In the late 1970s, there were over 2 million United States military personnel, and many of them were deployed overseas in countries such as Germany, Japan, Korea, South Vietnam, and the Philippines.
Keep in mind that this is decades before cell phones were in everyone’s pockets. Television only had a handful of channels. And there certainly was no streaming. Likewise, there was no social media to idly waste hours worth of time and attention.
You were alone with your thoughts.
Books provided good company to troops. Isaac Asimov and Robert Heinlein were best sellers, as was Tolkien.
Yet it was comic books that provided the majority of entertainment to troops at the time. Popular comic book stories in the 70s were genre-heavy and new characters were still being introduced by Stan “The Man” Lee and Jack Kirby. Troops could read horror titles like Werewolf by Night, be entertained by Master of Kung Fu, or read cosmic superhero tales in Avengers, Fantastic Four, and Thor.
Most critically, comic storytelling wasn’t decompressed at the time, so a single issue of a comic in that day told a lot of story. Troops didn’t need to track down a dozen issues to get a complete tale and there weren’t company-wide crossovers at the time. So troops loved to have a stack of comics in their footlockers.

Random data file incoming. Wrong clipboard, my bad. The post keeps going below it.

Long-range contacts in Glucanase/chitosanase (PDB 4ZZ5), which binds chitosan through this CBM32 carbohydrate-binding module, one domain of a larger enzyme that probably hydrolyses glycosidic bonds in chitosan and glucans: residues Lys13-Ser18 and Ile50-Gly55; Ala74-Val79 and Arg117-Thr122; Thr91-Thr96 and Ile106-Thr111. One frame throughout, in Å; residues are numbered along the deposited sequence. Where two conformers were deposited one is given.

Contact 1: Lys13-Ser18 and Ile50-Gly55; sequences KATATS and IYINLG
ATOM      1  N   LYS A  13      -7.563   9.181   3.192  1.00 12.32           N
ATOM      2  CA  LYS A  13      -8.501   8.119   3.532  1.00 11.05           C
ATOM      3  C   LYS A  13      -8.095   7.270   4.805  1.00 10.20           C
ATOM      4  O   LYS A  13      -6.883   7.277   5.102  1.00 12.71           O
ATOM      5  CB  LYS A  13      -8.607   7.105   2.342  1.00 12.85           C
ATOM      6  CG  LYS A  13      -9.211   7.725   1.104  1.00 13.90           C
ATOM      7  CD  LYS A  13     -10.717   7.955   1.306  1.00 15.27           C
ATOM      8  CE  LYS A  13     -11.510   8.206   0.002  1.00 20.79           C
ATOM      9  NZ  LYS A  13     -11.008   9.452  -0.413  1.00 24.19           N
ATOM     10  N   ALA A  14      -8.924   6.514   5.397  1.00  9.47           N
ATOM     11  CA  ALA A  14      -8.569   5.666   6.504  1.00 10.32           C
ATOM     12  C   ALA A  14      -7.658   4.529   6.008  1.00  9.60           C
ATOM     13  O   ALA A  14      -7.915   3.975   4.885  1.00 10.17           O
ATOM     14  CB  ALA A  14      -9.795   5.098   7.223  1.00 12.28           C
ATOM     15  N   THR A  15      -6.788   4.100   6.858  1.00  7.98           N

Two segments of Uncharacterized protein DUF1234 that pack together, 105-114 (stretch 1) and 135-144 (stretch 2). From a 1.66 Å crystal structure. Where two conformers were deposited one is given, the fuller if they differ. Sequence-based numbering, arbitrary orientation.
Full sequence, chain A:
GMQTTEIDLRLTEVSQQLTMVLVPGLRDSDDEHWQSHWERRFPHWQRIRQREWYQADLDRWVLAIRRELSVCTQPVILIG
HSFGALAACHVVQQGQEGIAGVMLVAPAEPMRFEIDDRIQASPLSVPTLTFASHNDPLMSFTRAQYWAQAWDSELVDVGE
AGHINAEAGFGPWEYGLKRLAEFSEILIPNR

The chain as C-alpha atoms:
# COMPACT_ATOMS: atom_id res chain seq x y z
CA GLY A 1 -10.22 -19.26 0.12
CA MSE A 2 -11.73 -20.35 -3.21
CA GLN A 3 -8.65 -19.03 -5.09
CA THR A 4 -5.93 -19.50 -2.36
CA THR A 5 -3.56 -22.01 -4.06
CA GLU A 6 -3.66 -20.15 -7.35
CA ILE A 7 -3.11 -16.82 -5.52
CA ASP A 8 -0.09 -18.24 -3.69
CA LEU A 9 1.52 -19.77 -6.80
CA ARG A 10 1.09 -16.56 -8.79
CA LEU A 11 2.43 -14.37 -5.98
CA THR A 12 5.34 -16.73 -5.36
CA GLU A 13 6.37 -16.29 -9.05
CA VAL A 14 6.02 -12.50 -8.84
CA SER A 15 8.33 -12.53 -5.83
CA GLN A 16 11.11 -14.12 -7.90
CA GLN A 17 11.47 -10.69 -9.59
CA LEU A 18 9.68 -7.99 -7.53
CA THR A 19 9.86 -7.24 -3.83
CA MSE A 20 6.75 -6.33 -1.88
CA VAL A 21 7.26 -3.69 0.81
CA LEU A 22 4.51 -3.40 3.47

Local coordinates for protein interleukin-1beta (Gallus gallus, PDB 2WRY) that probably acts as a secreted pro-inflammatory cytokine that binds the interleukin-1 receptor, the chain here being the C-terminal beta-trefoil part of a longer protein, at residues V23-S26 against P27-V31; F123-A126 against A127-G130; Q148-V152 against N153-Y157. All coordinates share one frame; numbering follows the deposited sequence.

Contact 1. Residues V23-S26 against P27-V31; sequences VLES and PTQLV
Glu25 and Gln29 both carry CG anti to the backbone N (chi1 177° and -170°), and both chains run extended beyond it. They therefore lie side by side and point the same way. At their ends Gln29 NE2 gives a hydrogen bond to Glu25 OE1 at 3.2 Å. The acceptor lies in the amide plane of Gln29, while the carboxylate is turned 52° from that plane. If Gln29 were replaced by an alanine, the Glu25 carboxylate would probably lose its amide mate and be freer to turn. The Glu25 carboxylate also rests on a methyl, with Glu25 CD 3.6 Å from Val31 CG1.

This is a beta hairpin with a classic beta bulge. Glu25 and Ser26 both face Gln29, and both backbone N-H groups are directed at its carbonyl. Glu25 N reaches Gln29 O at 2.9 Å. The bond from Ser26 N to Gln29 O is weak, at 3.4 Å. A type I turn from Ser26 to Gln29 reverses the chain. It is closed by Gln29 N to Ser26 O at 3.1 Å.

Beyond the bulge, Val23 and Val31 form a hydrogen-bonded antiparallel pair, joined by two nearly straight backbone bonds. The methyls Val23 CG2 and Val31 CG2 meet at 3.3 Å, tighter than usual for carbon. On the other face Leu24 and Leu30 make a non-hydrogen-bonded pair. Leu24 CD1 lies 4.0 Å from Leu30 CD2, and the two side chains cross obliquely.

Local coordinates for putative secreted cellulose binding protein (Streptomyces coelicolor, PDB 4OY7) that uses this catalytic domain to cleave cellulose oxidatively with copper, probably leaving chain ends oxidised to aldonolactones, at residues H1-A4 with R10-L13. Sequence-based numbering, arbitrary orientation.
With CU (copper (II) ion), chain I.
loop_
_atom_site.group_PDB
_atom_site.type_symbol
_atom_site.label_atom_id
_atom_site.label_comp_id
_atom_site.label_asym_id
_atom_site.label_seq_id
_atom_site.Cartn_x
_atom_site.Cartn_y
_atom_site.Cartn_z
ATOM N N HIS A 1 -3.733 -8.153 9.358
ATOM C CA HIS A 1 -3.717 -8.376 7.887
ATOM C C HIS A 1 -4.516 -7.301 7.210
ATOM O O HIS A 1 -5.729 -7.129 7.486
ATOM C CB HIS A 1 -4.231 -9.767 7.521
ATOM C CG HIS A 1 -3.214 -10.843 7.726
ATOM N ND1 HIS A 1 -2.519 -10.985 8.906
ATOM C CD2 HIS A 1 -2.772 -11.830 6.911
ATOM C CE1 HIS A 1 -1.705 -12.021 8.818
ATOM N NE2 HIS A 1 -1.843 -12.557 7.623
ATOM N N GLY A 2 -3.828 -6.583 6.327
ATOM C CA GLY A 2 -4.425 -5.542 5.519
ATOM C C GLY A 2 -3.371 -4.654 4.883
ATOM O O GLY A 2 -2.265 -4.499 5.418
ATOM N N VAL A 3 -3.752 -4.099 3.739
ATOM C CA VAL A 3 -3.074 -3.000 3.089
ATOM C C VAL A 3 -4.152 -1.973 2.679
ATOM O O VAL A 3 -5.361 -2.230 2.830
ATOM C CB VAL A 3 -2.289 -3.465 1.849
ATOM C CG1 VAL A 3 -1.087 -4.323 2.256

Mark Jewelers: Missing the Girl Back Home
Just imagine being a lonely soldier at that time. Your mind wasn’t numbed by a million media options blinking for your attention. Instead, you were lost in your thoughts to a much greater degree and you were thousands of miles away from the ones you love, with no FaceTime to stay in contact.
Maybe your mind fixated on your best girl back home and you had a locket like Steve Rogers carried of Peggy Carter. Maybe you though about your high school sweetheart. Maybe she was the Homecoming queen and you the big school quarterback. But you were now serving Uncle Sam thousands of miles away with only a blurry Polaroid picture and some hand-written letters as company.
Now imagine that an advertiser leveraged those emotions by placing a thick four-page advertisement for engagement rings into the center of the comics you read to take your mind off your duties as a soldier while you were stationed far away from home. That kind of advertising would hook you hard.
Mark Jewelers: Don Draper Strikes!
But before advertisements for engagement rings, advertisers turned their attention, er, below the belt. These first inserts were printed on glossy cover weight paper and are affectionally known as the “lingerie inserts” due to a rather risqué ad (at that time) for women’s underwear.
Those lonely soldiers needed something to, er, do with their hands when they weren’t, erm, cleaning their gun or, ahem, firing off their rifle.
So, in the early 70s, comics such as Thor 187, Sub-Mariner 37, and Incredible Hulk 139 had one of 8 National Diamond Sales (NDS) inserts, if the comic was sold on a military base. These were printed on heavy cardstock and stapled into the comic book as a centerfold.
But that wasn’t the only way ad supplements were directed at overseas military personnel. Perhaps to save on paper costs, an insert wrap was featured just inside the cover of a few comics printed during this era. Called the “Mennon Wrap,” this advertisement featured a “Live Like a Millionaire” sweepstake. Military members were asked to fill out a coupon and mail it in to enter.